SSH Shared-Key Setup - SSH Logins Without Passwords

January 10, 2008

SSH is a great tool for remotely accessing another machine, but entering your password every time you log into a remote box can be a pain if you would like to set-up some background scripts to connect to a server and do something (i.e. a backup script running as a cron job). Here’s how I set-up my Mac to be able to log into my server without the need for a password to be entered each time - the instructions should be good for any variant of Unix/Linux, but you need to take into account path names etc. on your machine.

The first thing we will do is generate a key for the SHH version 1 protocol (just in case you are connecting to an older machine):

ssh-keygen -t rsa1

SSH-Keygen will respond with something like the following:

Generating public/private rsa1 key pair.
Enter file in which to save the key (/Users/daz/.ssh/identity):

At this point hit enter then you will be prompted for a passphrase - this is a form of password that will be used to generate your unique keys and can contain any set of characters and spaces - something like "I’m really liking all of this geeky nonsense!" is a perfectly acceptable passphrase - just whatever you do, don’t use an empty passphrase. After entering (and confirming) your passphrase you will get the following output:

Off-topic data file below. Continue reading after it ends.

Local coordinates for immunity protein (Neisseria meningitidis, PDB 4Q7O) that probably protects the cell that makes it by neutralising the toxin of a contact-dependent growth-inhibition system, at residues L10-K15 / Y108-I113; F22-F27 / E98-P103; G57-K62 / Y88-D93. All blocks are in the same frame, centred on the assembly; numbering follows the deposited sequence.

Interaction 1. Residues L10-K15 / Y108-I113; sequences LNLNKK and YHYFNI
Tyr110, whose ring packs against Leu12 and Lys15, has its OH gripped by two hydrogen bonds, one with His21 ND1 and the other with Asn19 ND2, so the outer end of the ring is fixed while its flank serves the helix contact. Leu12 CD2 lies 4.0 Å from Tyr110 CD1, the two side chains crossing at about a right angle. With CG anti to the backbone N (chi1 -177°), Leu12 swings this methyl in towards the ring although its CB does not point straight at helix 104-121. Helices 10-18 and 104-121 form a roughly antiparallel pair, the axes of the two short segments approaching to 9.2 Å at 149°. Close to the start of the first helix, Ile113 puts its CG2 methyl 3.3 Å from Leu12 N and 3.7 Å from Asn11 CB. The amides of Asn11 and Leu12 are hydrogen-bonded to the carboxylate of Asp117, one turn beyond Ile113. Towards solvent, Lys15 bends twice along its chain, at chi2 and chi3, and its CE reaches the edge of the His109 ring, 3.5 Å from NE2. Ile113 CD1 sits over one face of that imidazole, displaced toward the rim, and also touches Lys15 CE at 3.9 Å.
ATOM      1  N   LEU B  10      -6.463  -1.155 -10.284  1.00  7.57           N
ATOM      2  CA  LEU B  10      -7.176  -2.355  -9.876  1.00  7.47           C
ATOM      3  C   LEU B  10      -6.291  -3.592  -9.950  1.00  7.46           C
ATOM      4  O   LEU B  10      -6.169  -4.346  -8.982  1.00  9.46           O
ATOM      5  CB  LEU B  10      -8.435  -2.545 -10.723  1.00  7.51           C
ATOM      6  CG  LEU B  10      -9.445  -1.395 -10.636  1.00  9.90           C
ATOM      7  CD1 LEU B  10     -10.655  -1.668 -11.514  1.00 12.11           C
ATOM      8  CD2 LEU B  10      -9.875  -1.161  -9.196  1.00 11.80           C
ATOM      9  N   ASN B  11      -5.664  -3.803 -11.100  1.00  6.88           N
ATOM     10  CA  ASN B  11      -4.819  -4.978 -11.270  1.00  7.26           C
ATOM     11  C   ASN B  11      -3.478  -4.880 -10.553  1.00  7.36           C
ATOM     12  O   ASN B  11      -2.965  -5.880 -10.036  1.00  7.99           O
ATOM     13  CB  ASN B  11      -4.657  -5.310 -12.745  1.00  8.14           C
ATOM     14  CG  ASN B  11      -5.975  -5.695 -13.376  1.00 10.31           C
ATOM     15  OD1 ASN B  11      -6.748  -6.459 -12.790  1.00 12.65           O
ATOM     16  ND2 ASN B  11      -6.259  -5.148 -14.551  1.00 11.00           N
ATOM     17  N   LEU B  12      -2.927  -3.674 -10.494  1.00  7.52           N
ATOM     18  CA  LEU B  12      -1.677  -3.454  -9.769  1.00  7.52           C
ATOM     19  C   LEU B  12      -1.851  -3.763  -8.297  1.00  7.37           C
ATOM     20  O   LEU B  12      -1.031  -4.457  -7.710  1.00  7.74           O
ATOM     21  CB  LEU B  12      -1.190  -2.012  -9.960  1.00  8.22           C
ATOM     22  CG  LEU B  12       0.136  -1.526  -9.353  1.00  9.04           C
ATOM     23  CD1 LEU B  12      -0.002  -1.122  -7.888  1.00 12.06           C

Your identification has been saved in /Users/daz/.ssh/identity.
Your public key has been saved in /Users/daz/.ssh/identity.pub.

This means that our identity keys have been generated. Now we just need to create a pair of keys for the SSH2 protocol - you can use the same or different passphrases for these keys - it’s up to you…

ssh-keygen -t dsa


ssh-keygen -t rsa

You should now have three sets of keys in your ~/.ssh directory, the ones with the .pub extension are your public keys (what we need to put on your other machines) and the others are your private keys - these must be kept safe!

So, let’s use scp to copy the files across:

scp ~/.ssh/*.pub daz@MyServer:/home/daz/

Then log into your server using ssh and issue the following commands:

cat identity.pub >>~/.ssh/authorized_keys
cat id_dsa.pub >>~/.ssh/authorized_keys
cat id_rsa.pub >>~/.ssh/authorized_keys
rm identity.pub id_dsa.pub id_rsa.pub

This populates the authorized_keys file on our server with the three public keys that we have just transferred and then removes them as they’re no longer needed here.

That’s everything done, now all we have to do is log out of our server, and then try and log back in via ssh - a password should no longer be required!* :)

* This isn’t strictly true - on OS X it asks you for the id_rsa passphrase that we established before, you will need to enter this, but you can then have it stored in the keychain for hassle free use from here.